**Notes For All Chapters Maths Class 6**

### Natural Numbers

All the positive counting numbers starting from one are called Natural Numbers.

### Predecessor and Successor

If we add 1 to any natural number, we get the next number, which is called the Successor of that number.

12 + 1 = 13

So 13 is the successor of 12.

If we subtract 1 from any natural number, we get the predecessor of that number.

12 – 1 = 11

So 11 is the predecessor of 12.

Remark: There is no predecessor of 1 in natural numbers.

### Whole Numbers

Whole numbers are the collection of natural numbers including zero. So, the zero is the predecessor of 1 in the whole numbers.

### Number Line

To draw a number line, follow these steps-

(i) Draw a line and mark a point 0 on it.

(ii) Now mark the second point to the right of zero and label it as 1.

(iii) The distance between the 0 and 1 is called the unit distance.

(iv) Now you can mark other points as 2, 3, 4 and so on with the unit distance.

This is the number line for the whole numbers.

**1. The distance between two points**

The distance between 3 and 5 is 2 units. Likewise, the distance between 1 and 6 is 5 units.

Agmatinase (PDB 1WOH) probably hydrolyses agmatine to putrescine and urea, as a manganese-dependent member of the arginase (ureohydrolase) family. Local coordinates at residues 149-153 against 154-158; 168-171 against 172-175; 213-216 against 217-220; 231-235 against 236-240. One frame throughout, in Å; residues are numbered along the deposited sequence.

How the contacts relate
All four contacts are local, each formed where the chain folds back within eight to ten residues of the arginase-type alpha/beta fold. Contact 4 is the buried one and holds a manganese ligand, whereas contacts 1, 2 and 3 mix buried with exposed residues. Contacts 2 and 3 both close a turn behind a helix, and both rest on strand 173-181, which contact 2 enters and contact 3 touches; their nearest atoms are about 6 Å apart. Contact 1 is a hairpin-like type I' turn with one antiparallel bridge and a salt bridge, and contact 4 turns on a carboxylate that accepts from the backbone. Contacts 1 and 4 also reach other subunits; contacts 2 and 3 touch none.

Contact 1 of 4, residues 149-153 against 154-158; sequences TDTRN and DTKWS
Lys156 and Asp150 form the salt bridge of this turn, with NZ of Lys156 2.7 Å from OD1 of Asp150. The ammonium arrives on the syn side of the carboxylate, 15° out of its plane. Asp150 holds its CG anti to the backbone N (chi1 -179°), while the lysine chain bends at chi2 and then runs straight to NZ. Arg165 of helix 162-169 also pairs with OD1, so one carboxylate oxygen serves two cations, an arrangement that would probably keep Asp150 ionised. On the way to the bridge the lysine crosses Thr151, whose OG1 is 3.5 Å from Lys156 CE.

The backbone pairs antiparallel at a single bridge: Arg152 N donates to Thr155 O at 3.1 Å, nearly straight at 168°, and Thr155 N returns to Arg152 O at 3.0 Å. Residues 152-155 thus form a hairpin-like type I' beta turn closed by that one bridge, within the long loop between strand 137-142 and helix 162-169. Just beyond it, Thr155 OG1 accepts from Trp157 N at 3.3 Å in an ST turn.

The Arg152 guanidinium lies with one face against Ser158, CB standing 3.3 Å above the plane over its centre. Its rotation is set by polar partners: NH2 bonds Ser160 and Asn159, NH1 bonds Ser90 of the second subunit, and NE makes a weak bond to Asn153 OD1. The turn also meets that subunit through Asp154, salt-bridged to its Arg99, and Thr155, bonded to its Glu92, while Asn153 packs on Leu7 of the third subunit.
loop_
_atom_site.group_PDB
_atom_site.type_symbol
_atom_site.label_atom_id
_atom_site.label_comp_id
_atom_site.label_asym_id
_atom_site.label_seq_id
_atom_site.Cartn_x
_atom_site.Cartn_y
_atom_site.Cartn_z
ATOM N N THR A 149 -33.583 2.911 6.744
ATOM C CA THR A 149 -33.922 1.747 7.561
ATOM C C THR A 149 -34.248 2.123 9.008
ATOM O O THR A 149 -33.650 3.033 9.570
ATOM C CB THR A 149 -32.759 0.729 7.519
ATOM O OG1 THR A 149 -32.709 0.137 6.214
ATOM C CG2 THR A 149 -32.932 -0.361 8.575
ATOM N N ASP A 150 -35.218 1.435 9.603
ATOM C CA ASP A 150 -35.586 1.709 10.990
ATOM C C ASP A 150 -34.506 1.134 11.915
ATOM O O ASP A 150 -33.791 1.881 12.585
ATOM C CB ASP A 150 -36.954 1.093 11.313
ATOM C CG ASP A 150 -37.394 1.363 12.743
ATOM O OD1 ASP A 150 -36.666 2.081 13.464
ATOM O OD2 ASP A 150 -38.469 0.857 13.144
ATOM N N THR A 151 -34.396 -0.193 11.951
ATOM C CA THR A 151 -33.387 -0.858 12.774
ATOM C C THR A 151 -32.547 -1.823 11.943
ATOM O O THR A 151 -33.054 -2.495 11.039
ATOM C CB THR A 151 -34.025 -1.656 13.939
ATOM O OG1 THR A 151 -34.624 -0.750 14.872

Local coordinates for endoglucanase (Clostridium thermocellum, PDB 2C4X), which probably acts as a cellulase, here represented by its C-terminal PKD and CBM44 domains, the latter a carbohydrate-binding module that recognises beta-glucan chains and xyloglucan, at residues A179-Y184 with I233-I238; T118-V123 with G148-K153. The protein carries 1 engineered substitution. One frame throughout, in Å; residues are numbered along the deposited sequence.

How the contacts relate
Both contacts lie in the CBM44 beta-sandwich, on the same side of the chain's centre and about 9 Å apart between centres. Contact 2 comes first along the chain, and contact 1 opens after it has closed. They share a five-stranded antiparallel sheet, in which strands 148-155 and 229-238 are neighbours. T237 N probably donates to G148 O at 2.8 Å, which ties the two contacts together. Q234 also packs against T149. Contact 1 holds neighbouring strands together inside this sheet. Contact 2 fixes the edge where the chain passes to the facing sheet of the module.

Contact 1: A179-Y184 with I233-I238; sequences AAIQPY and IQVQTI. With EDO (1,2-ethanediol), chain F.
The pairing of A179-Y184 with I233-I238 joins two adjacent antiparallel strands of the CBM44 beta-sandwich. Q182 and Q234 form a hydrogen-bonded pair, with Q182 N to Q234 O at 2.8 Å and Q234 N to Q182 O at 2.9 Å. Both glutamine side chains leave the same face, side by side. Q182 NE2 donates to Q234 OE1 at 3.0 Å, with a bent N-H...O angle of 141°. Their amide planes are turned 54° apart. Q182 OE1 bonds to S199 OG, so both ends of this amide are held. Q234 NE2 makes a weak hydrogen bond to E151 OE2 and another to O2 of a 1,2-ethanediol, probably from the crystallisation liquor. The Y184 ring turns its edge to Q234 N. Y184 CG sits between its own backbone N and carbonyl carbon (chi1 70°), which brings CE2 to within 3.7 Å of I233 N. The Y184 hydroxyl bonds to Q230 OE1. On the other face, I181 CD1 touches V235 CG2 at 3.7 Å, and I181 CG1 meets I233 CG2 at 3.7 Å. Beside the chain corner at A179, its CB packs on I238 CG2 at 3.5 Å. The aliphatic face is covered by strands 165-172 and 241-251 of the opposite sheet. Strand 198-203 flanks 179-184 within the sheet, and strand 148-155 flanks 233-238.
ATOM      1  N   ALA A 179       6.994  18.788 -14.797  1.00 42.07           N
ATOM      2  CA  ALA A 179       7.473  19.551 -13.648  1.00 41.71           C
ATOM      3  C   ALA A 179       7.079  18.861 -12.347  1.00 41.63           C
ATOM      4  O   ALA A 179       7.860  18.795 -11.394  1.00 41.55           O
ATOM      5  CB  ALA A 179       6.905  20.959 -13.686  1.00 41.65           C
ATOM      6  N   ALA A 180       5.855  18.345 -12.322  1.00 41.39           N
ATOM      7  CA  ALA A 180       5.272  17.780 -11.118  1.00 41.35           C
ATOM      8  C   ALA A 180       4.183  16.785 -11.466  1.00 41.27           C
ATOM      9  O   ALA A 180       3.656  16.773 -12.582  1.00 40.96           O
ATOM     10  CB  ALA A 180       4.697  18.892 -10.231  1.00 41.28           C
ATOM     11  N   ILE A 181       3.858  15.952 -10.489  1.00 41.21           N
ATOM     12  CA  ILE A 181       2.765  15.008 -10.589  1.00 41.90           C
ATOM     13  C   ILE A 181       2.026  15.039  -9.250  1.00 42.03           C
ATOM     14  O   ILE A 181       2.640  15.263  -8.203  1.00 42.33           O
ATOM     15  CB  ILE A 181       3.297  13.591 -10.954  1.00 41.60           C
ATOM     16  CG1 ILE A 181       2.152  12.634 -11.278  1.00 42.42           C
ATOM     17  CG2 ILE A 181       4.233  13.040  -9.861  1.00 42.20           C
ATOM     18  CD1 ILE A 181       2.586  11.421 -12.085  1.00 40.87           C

**2. The greater number on the number line**

The number on the right is always greater than the number on the left.

As number 5 is on the right of the number 2, Hence 5>2.

**3. A smaller number on the number line**

The number on the left of any number is always smaller than that number.

As number 3 is on the left of 7, so 3 < 7.

### Addition on the Number Line

If we have to add 2 and 5, then start with 2 and make 5 jumps to the right. As our 5th jump is at 7 so the answer is 7.

The sum of 2 and 5 is 2 + 5 = 7

### Subtraction on the Number Line

If we have to subtract 6 from 10, then we have to start from 10 and make 6 jumps to the left. As our 6th jump is at 4, so the answer is 4.

The subtraction of 6 from 10 is 10 – 6 = 4.

### Multiplication on the Number Line

If we have to multiply 4 and 3, then Start from 0, make 4 jumps using 3 units at a time to the right, as you reach to 12. So, we say, 3 × 4 = 12.

Properties of Whole Numbers

**1. Closure Property**

Two whole numbers are said to be closed if their operation is also the whole number.

Operation | Meaning | Example | Closed or not |

Addition | Whole numbers are closed under addition as their sum is also a whole number. | 2 + 5 = 7 | Yes |

Subtraction | Whole numbers are not closed under subtraction as their difference is not always a whole number. | 9 – 2 = 7 2 – 9 = (-7) which is not a whole number. | No |

Multiplication | Whole numbers are closed under multiplication as their product is also a whole number. | 9 × 5 = 45 | Yes |

Division | Whole numbers are not closed under division as their result is not always a whole number. | 5 ÷ 1 = 5 5 ÷ 2 =, not a whole number. | No |

**2. Commutative Property**

Two whole numbers are said to be commutative if their result remains the same even if we swap the positions of the numbers.

Operation | Meaning | Example | Commutative or not |